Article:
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Check for overflow. Optimization issues in Blackfin compiler

Started by John McDermick February 18, 2011
Hello,

If I calculate a product P = x * y and I want to check that adding P
to a sum doesn't result in an overflow, is this the way to do it or is
there a more efficient way:


if (((sum ^ P) & MIN_32) == 0)
             {
                 if ((tmp ^ sum) & MIN_32)
                 {
                     tmp = (sum < 0) ? MIN_32 : MAX_32;
                     flagOverflow = 1;
                 }
             }

where tmp = sum + P



Also, I have been told that the blackfin compiler does a crappy job at
optimizing code which uses macros (macros for fixedpoint math). Is
there any truth in that statement? If so, why is that? And is the only
"workaround" not to use macros ?

Thank you




On 02/18/2011 02:35 PM, John McDermick wrote:
> Hello, > > If I calculate a product P = x * y and I want to check that adding P > to a sum doesn't result in an overflow, is this the way to do it or is > there a more efficient way: > > > if (((sum ^ P)& MIN_32) == 0) > { > if ((tmp ^ sum)& MIN_32) > { > tmp = (sum< 0) ? MIN_32 : MAX_32; > flagOverflow = 1; > } > } > > where tmp = sum + P
Do the addition in assembly, and check the overflow flag when you're done.
> Also, I have been told that the blackfin compiler does a crappy job at > optimizing code which uses macros (macros for fixedpoint math). Is > there any truth in that statement? If so, why is that? And is the only > "workaround" not to use macros ?
If the compiler (I assume you mean C) is even remotely compliant, then the macro expansion happens before the 'real compilation' starts. Any optimization problems then arise as a consequence of the contents of the macros, not the use of macros per se. C is just not a good fit with fixed point math. I can generally get a healthy speed up with a bunch of general-purpose assembly language functions, used as primitives and linked in with my C code. There's examples in my book, for the 32-bit x86 processors*; other processors are similar. http://www.wescottdesign.com/actfes/actfes.html * Not because I have any great love for the x86, but because it's the most likely machine for you to have on your desk, available for experimentation. -- Tim Wescott Wescott Design Services http://www.wescottdesign.com Do you need to implement control loops in software? "Applied Control Theory for Embedded Systems" was written for you. See details at http://www.wescottdesign.com/actfes/actfes.html
John McDermick <johnthedspguy@gmail.com> wrote:
 
> If I calculate a product P = x * y and I want to check that adding P > to a sum doesn't result in an overflow, is this the way to do it or is > there a more efficient way:
I usually check for the wrong sign of the sum. (I presume this is signed arithmetic.) If you add numbers of opposite sign, it can't overflow. If the same sign, and the sum has the opposite sign, then it overflowed. For twos complement the test is that the carry into, and carry out of, the sign bit are different. Hard to do in C. -- glen

John McDermick wrote:

> Hello, > > If I calculate a product P = x * y and I want to check that adding P > to a sum doesn't result in an overflow, is this the way to do it or is > there a more efficient way: > > > if (((sum ^ P) & MIN_32) == 0) > { > if ((tmp ^ sum) & MIN_32) > { > tmp = (sum < 0) ? MIN_32 : MAX_32; > flagOverflow = 1; > } > } > > where tmp = sum + P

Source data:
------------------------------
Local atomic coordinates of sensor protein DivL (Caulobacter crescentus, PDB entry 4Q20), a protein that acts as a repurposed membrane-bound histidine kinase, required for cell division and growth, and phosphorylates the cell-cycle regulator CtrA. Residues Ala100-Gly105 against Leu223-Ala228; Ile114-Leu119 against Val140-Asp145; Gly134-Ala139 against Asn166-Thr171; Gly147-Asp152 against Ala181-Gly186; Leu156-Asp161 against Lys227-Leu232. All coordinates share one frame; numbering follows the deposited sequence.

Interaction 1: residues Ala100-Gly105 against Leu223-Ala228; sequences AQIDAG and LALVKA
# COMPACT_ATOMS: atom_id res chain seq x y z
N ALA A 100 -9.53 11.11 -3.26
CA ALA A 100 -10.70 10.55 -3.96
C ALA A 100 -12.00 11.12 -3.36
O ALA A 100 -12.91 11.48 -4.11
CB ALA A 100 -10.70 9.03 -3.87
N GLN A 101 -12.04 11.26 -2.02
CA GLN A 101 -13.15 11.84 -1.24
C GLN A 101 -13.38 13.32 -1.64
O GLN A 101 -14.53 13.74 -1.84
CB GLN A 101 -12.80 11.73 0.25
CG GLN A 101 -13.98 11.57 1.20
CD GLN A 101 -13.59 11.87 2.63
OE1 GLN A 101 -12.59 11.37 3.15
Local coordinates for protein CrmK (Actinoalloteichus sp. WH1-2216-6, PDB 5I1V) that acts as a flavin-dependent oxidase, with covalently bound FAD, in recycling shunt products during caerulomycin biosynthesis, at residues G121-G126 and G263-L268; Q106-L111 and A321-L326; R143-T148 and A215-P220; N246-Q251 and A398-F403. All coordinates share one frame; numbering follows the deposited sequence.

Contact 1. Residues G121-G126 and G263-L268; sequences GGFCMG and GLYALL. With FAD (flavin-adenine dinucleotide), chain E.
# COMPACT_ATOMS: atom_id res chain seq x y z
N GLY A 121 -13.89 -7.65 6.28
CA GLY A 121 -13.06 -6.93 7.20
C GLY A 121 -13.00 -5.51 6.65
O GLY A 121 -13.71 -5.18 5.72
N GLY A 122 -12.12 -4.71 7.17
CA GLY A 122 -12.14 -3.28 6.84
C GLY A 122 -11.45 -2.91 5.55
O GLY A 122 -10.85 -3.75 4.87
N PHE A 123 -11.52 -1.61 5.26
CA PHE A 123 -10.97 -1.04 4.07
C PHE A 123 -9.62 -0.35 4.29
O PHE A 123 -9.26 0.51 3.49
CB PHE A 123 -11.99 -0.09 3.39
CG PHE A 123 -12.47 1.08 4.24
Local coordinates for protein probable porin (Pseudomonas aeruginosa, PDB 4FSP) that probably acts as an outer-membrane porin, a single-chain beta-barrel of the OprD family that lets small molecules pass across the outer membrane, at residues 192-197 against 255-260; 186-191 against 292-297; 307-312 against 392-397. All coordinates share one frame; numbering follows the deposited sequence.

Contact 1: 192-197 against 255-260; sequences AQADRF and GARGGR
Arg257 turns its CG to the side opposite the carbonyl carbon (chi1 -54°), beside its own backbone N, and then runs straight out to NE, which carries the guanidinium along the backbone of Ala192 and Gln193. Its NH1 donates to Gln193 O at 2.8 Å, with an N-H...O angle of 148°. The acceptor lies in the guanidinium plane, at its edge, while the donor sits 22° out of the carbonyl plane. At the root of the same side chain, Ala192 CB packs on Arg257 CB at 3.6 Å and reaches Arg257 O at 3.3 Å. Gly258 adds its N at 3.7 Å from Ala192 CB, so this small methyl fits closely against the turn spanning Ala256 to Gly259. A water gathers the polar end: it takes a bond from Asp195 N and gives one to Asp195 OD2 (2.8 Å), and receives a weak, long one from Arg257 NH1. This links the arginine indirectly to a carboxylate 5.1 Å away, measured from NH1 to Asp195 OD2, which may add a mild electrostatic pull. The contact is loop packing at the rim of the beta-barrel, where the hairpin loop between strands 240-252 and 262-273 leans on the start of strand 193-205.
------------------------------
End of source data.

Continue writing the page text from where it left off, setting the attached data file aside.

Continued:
:)))))))) Pathetic. s32 x = FU; s32 y = BAR; s32 sum = x + y; u32 ovf =((((u32)x)>>31)+(((u32)y)>>31))^((((u32)sum)>>30)&0x02); ovf = ((ovf>>1)&(ovf^1))&1; And, of course, OVF could be impemented as a trivial inline function in assembler. > Also, I have been told that the blackfin compiler does a crappy job at
> optimizing code which uses macros (macros for fixedpoint math).
Which compiler? There are at least three different mainstream compilers for BlackFin: VDSP, GCC and GreenHills.
> Is > there any truth in that statement? If so, why is that? > And is the only > "workaround" not to use macros ?
Generic C integer math macros typically use binary shifts and type upconversions. They will be compiled exactly like that; i.e. into the type upconversions, operations on the higher types and shifts. This doesn't take advantage of the BlackFin instruction set which supports for the fractional math directly. So, you are encouraged to use built-in intrinsic functions for integer math where the performance matters. Vladimir Vassilevsky DSP and Mixed Signal Design Consultant http://www.abvolt.com
John McDermick wrote:
> If I calculate a product P = x * y and I want to check that adding P > to a sum doesn't result in an overflow, is this the way to do it or is > there a more efficient way: > > if (((sum ^ P) & MIN_32) == 0) > { > if ((tmp ^ sum) & MIN_32) > { > tmp = (sum < 0) ? MIN_32 : MAX_32; > flagOverflow = 1; > } > }
I don't have my Blackfin compiler manuals at hand, but Blackfins support saturating arithmetic, and I'd expect there to be a macro for using it. I believe it is even possible to get the compiler to generate the summation in the 40-bit accumulator, so you could check for saturation at the very end.
> Also, I have been told that the blackfin compiler does a crappy job at > optimizing code which uses macros (macros for fixedpoint math). Is > there any truth in that statement? If so, why is that? And is the only > "workaround" not to use macros ?
That's probably a lot oversimplified. If you implement an 1.31 x 1.31 multiply in the portable way, #define mult_31_31(a,b) (((int64_t)(a) * (b)) >> 31) the resulting code will be worse than if you use the compiler builtin macro 'mult_fr1x32x32'. The mere use of macros doesn't make the code worse. My DSP code generally (contrary to MISRA rules) consists of tons of macros, defining arithmetic operations to the optimum builtins, assembler sequences or C expressions for all target architectures. Stefan